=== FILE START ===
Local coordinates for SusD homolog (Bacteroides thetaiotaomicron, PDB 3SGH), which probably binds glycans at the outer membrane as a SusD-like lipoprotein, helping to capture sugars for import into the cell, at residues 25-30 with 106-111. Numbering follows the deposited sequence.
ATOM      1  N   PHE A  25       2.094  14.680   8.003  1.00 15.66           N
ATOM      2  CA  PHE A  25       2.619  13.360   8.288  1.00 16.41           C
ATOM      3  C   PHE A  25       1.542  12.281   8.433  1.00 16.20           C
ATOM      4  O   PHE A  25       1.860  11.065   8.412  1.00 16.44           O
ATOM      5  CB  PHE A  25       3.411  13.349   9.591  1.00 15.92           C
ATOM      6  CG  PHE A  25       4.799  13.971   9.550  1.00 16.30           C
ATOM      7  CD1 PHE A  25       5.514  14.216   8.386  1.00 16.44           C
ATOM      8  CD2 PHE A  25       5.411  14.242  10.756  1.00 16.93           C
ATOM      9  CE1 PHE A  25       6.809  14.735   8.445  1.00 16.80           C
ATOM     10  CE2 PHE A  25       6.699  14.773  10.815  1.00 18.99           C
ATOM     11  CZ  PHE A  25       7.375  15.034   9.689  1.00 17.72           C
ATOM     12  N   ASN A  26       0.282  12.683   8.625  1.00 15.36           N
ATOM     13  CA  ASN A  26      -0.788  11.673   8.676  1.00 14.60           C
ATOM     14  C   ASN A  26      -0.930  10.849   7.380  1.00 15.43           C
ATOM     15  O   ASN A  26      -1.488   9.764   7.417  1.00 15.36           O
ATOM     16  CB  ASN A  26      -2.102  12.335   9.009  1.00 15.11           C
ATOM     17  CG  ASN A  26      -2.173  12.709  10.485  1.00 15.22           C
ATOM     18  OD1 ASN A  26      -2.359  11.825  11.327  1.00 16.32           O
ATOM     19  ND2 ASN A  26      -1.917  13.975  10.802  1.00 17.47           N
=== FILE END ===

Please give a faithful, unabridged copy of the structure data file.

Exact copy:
Local coordinates for SusD homolog (Bacteroides thetaiotaomicron, PDB 3SGH), which probably binds glycans at the outer membrane as a SusD-like lipoprotein, helping to capture sugars for import into the cell, at residues 25-30 with 106-111. Numbering follows the deposited sequence.
ATOM      1  N   PHE A  25       2.094  14.680   8.003  1.00 15.66           N
ATOM      2  CA  PHE A  25       2.619  13.360   8.288  1.00 16.41           C
ATOM      3  C   PHE A  25       1.542  12.281   8.433  1.00 16.20           C
ATOM      4  O   PHE A  25       1.860  11.065   8.412  1.00 16.44           O
ATOM      5  CB  PHE A  25       3.411  13.349   9.591  1.00 15.92           C
ATOM      6  CG  PHE A  25       4.799  13.971   9.550  1.00 16.30           C
ATOM      7  CD1 PHE A  25       5.514  14.216   8.386  1.00 16.44           C
ATOM      8  CD2 PHE A  25       5.411  14.242  10.756  1.00 16.93           C
ATOM      9  CE1 PHE A  25       6.809  14.735   8.445  1.00 16.80           C
ATOM     10  CE2 PHE A  25       6.699  14.773  10.815  1.00 18.99           C
ATOM     11  CZ  PHE A  25       7.375  15.034   9.689  1.00 17.72           C
ATOM     12  N   ASN A  26       0.282  12.683   8.625  1.00 15.36           N
ATOM     13  CA  ASN A  26      -0.788  11.673   8.676  1.00 14.60           C
ATOM     14  C   ASN A  26      -0.930  10.849   7.380  1.00 15.43           C
ATOM     15  O   ASN A  26      -1.488   9.764   7.417  1.00 15.36           O
ATOM     16  CB  ASN A  26      -2.102  12.335   9.009  1.00 15.11           C
ATOM     17  CG  ASN A  26      -2.173  12.709  10.485  1.00 15.22           C
ATOM     18  OD1 ASN A  26      -2.359  11.825  11.327  1.00 16.32           O
ATOM     19  ND2 ASN A  26      -1.917  13.975  10.802  1.00 17.47           N